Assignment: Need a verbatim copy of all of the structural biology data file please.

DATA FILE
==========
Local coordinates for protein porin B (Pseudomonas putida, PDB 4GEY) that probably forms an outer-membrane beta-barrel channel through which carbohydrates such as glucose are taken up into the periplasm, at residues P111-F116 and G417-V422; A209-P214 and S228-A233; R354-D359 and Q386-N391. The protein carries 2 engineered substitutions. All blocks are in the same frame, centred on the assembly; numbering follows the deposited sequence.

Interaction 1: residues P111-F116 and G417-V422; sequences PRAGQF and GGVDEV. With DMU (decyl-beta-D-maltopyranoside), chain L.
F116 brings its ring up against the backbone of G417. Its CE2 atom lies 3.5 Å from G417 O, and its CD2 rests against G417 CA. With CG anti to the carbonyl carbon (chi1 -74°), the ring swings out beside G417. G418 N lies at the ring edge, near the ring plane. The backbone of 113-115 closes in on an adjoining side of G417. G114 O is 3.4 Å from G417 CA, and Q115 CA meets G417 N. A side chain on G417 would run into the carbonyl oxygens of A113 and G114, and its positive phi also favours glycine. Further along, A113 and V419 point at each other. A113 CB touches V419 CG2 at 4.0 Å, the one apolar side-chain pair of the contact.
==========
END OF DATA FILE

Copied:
Local coordinates for protein porin B (Pseudomonas putida, PDB 4GEY) that probably forms an outer-membrane beta-barrel channel through which carbohydrates such as glucose are taken up into the periplasm, at residues P111-F116 and G417-V422; A209-P214 and S228-A233; R354-D359 and Q386-N391. The protein carries 2 engineered substitutions. All blocks are in the same frame, centred on the assembly; numbering follows the deposited sequence.

Interaction 1: residues P111-F116 and G417-V422; sequences PRAGQF and GGVDEV. With DMU (decyl-beta-D-maltopyranoside), chain L.
F116 brings its ring up against the backbone of G417. Its CE2 atom lies 3.5 Å from G417 O, and its CD2 rests against G417 CA. With CG anti to the carbonyl carbon (chi1 -74°), the ring swings out beside G417. G418 N lies at the ring edge, near the ring plane. The backbone of 113-115 closes in on an adjoining side of G417. G114 O is 3.4 Å from G417 CA, and Q115 CA meets G417 N. A side chain on G417 would run into the carbonyl oxygens of A113 and G114, and its positive phi also favours glycine. Further along, A113 and V419 point at each other. A113 CB touches V419 CG2 at 4.0 Å, the one apolar side-chain pair of the contact.